Interesting Trivia?!

When you’re finished reading, check out the new trivial posts: More Interesting Trivia and Even More Interesting Trivia.

Mum sent me this so it has to be true – right?

Here are some ‘facts’ about the 1500s:

They used to use urine to tan animal skins, so families used to all pee in a pot & then once a day it was taken & sold to the tannery…….if you had to do this to survive you were “Piss Poor”

But worse than that were the really poor folk who couldn’t even afford to buy a pot, they “didn’t have a pot to piss in” and were the lowest of the low.

Most people got married in June because they took their yearly bath in May, and they still smelled pretty good byJune. However, since they were starting to smell . .. . brides carried a bouquet of flowers to hide the body odor. Hence the custom today of carrying a bouquet when getting married.

Baths consisted of a big tub filled with hot water. The man of the house had the privilege of the nice clean water, then all the other sons and men, then the women and finally the children. Last of all the babies. By then the water was so dirty you could actually lose someone in it. Hence the saying, “Don’t throw the baby out with the Bath water!”

Houses had thatched roofs-thick straw-piled high, with no wood underneath. It was the only place for animals to get warm, so all the cats and other small animals (mice, bugs) lived in the roof. When it rained it became slippery and sometimes the animals would slip and fall off the roof. Hence the saying “It’s raining cats and dogs.”

There was nothing to stop things from falling into the house. This posed a real problem in the bedroom where bugs and other droppings could mess up your nice clean bed. Hence, a bed with big posts and a sheet hung over the top afforded some protection. That’s how canopy beds came into existence.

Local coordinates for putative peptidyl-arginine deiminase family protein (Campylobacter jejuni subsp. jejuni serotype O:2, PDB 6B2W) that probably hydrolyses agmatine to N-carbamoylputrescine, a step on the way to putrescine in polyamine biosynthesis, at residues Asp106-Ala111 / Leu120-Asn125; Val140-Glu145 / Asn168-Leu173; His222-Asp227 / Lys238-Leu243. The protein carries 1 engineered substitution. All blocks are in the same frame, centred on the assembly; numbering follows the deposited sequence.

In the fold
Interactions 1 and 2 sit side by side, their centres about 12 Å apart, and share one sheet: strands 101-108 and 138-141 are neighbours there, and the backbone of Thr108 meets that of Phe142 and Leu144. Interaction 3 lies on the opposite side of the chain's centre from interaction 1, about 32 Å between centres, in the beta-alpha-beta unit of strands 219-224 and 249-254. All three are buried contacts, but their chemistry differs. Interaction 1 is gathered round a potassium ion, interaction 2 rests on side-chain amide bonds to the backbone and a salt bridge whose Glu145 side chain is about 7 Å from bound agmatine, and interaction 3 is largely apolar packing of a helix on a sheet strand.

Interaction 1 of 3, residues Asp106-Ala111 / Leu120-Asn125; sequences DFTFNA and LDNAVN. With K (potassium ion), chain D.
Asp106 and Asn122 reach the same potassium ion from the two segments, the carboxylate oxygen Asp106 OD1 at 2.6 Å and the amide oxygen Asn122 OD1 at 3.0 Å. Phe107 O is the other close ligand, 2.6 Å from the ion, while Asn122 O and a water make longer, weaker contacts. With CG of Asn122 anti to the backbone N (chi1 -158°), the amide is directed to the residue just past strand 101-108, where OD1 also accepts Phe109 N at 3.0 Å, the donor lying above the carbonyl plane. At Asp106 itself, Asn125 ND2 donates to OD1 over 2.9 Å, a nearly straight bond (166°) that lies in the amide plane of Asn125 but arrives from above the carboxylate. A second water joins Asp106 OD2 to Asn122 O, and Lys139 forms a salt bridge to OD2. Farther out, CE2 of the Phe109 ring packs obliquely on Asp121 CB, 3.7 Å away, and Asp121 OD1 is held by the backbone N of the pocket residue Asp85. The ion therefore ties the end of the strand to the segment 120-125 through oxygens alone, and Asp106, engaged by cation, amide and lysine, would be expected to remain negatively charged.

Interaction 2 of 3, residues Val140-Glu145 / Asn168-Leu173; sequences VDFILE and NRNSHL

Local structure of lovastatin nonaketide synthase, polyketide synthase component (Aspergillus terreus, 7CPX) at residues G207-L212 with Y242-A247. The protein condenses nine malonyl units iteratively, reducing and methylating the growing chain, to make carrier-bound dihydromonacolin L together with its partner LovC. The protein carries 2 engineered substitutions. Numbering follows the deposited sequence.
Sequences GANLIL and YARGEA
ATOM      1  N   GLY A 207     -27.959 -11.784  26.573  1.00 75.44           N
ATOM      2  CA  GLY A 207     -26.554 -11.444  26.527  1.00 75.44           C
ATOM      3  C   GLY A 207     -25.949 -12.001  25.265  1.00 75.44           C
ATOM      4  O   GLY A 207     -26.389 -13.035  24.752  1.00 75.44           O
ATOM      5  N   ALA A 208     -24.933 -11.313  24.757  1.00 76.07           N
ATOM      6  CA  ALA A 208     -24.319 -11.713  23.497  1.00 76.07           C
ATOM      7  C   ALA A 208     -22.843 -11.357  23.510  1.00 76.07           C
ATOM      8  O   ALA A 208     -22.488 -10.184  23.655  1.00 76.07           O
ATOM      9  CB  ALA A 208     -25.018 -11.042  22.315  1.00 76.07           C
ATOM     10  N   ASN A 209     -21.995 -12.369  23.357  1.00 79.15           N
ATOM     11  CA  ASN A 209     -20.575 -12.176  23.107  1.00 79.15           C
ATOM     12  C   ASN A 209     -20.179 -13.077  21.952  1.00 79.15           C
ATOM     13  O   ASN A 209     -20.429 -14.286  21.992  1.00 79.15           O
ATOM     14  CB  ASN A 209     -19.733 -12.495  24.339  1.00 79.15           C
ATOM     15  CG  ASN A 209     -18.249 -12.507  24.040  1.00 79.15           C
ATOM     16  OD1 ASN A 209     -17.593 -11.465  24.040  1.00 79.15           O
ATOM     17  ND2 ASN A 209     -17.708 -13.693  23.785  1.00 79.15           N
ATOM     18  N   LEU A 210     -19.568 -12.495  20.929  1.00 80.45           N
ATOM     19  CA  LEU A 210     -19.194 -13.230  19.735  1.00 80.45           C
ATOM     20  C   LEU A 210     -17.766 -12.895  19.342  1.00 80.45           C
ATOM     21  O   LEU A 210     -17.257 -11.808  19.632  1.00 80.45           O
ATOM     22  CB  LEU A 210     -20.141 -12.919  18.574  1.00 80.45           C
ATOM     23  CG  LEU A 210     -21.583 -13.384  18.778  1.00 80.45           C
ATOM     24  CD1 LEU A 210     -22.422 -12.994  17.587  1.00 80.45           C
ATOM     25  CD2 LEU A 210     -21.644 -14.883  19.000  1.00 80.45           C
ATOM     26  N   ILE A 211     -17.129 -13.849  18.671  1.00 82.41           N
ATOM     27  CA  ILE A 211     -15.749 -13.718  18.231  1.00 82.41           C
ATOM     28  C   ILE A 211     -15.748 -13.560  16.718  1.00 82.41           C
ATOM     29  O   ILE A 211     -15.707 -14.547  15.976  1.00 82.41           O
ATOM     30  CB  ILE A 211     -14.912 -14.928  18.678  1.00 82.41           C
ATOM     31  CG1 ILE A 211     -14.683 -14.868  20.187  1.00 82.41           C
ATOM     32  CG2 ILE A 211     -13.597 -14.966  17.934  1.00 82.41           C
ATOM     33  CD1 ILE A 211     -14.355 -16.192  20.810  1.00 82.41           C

The floor was dirt. Only the wealthy had something other than dirt. Hence the saying, “Dirt poor.” The wealthy had slate floors that would get slippery in the winter when wet, so they spread thresh (straw) on floor to help keep their footing. As the winter wore on, they added more thresh until, when you opened the door, it would all start slipping outside. A piece of wood was placed in the entrance-way. Hence: a thresh hold.

(Getting quite an education, aren’t you?)

In those old days, they cooked in the kitchen with a big kettle that always hung over the fire.. Every day they lit the fire and added things to the pot. They ate mostly vegetables and did not get much meat. They would eat the stew for dinner, leaving leftovers in the pot to get cold overnight and then start over the next day. Sometimes stew had food in it that had been there for quite a while. Hence the rhyme: Peas porridge hot, peas porridge cold, peas porridge in the pot nine days old.

Sometimes they could obtain pork, which made them feel quite special. When visitors came over, they would hang up their bacon to show off. It was a sign of wealth that a man could, “bring home the bacon.” They would cut off a little to share with guests and would all sit around and chew the fat.

Those with money had plates made of pewter. Food with high acid content caused some of the lead to leach onto the food, causing lead poisoning death. This happened most often with tomatoes, so for the next 400 years or so, tomatoes were considered poisonous.

Bread was divided according to status. Workers got the burnt bottom of the loaf, the family got the middle, and guests got the top, or the upper crust.

Lead cups were used to drink ale or whiskey. The combination would sometimes knock the imbibers out for a couple of days. Someone walking along the road would take them for dead and prepare them for burial. They were laid out on the kitchen table for a couple of days and the family would gather around and eat and drink and wait and see if they would wake up. Hence the custom of holding a wake.